Once again Pastoral Notebook was confronted with the significance of language: as a former Episcopalian, brought up from childhood on the King James Bible and the Book of Common Prayer, it was the only language I ever knew for worship. Was my love for that language a frill to be dismissed? Or did the Ordinariate — like the Poles — have it right: that somehow it is the duty of prayer (and liturgists) to enable, through the language of both Truth and Beauty, to render the Most High God the manifestation of faithful and thankful Love?
Ed’s liturgical interest and expertise coexist with careers as a computer programmer and Instructor of History at Salem State University. His faith has always been essential to him — interrupted at times by the challenges of today’s life and culture — always bringing him again to discover that, after all, the Church has it right.
A regular and faithful member of St. Gregory’s Altar ministry on Sundays is our brother Joe McLellan. He tells me the other branch of the family was able to preserve the “Mac” designation which his branch did not. However, there is no abiding dispute amongst family members about the matter…at least none that he reports.
Joe has a dual home-town identity: his early life and school days were lived in Arlington, Massachusetts, where he and his family were members of a French-language parish in nearby North Cambridge. It was his first experience of Church life before his father’s change of employment required a family move to a new home in Summit, New Jersey, where he was enrolled and graduated from Summit High School. Two features of his high school years are worth recording here:
The first was a well-meaning Sunday school teacher (a lawyer, Australian by birth) who exceeded the subject matter by offering to prove to the Existence of God to the class so as to enlarge their faith. As with a medication which sometimes produces the reverse effect in the sufferer, this teacher’s “faith enlargement” had an opposite effect with Joe. His early worship life, up until about the fifth grade, had been the Latin Mass of the pre-Vatican II period. Disenchanted by acolyte duty, he enjoyed singing in choir; but after the Mass in American English was introduced “much of the earlier musical tradition for Mass was thrown out.” This was the beginning of a change for Joe for which his Sunday school teacher’s “proof” became the coup de grace for his Church life. A cradle Catholic and believer, for the first time Joe was taken beyond the boundaries of his faith and worship and set adrift — a drift, he says, that lasted “perhaps twenty years,” during which he attended Mass “sometimes.”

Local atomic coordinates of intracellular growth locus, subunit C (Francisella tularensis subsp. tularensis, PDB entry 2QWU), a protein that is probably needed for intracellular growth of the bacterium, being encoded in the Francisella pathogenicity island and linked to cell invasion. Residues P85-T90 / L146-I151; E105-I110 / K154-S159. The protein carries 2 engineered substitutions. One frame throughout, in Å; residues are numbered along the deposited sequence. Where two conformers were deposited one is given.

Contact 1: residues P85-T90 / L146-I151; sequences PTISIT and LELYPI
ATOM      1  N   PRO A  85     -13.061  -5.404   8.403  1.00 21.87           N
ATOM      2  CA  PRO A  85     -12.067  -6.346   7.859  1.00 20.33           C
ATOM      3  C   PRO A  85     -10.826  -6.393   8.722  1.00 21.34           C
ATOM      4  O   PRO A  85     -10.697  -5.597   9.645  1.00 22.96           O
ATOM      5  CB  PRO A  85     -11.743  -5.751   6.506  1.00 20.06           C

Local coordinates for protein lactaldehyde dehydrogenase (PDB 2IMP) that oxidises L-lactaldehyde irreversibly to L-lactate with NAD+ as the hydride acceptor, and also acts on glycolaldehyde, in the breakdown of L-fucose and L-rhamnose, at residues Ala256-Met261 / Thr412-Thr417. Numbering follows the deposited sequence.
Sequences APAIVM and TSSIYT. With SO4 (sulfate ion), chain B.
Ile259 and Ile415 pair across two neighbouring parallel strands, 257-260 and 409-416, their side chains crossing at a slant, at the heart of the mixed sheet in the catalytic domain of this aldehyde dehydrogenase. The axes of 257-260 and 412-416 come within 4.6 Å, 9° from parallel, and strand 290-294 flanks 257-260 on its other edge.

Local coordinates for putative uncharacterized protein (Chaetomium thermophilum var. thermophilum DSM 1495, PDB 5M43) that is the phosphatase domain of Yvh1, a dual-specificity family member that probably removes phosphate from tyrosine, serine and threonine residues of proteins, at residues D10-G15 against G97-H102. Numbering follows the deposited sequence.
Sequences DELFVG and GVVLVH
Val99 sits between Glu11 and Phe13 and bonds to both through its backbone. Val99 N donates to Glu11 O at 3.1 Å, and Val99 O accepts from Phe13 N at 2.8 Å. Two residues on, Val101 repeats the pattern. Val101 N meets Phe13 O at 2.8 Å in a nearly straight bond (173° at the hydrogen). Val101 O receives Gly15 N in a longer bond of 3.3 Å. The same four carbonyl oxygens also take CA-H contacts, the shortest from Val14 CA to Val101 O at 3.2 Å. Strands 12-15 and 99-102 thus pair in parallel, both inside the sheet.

The second of the aforementioned experiences will have, for Episcopalians, a humorous twist. Joe reports that in his Senior year at Summit High the president of the school’s Latin Club was a Junior girl, none other than future PhD Marine Biologist Katharine Jefferts Schori — later destined to exchange her vocation in ichthyology for theology and become the Most Reverend Katharine Jefferts Schori, Presiding Bishop of the Episcopal Church…
Just “drifting” as a Christian believer was not to be the whole of Joe’s story, however. Returning to Massachusetts, he was (and has been) happily employed in teaching English and Literature to college students in the Boston area. But a friend was being married and he was invited; the solemnization Mass was to be at Boston’s Church of the Advent. Joe attended, and his forthright testimony is: “I was hooked.” He discovered the Advent to be for him “the House of God.” It was no less than “the real deal” for one long drifting, yet long aspiring to find authentic divine worship. The Advent’s liturgy enabled one to “talk with God” through the language of the Book of Common Prayer, a heartfelt and authentic gift for Christian worship. For a teacher of English and Literature it is not surprising that the Prayer Book’s English — so much the language of the King James Bible — should have had such appeal. Hooked, he was, but also professes: “the 39 Articles did make me a little nervous.” Well, for an honest Christian that’s what they ought to do! But with that nervousness set aside, for the moment, Joe was on board. No longer adrift. He became a regular attendee, a regular server at Mass, and a follower of Jesus once more.
But the Lord had still more for him…one of the Church of the Advent’s priests, with whom Joe served Mass, was himself later to become a Roman Catholic priest: our Pastor, Fr. Liias. Learning of Jürgen’s transition, Pope Benedict XVI’s Ordinariate became a transition and a home for Joe McLellan as well. He is faithfully serving Mass again as a servant of Jesus Christ.
The peace of the Lord be always with you!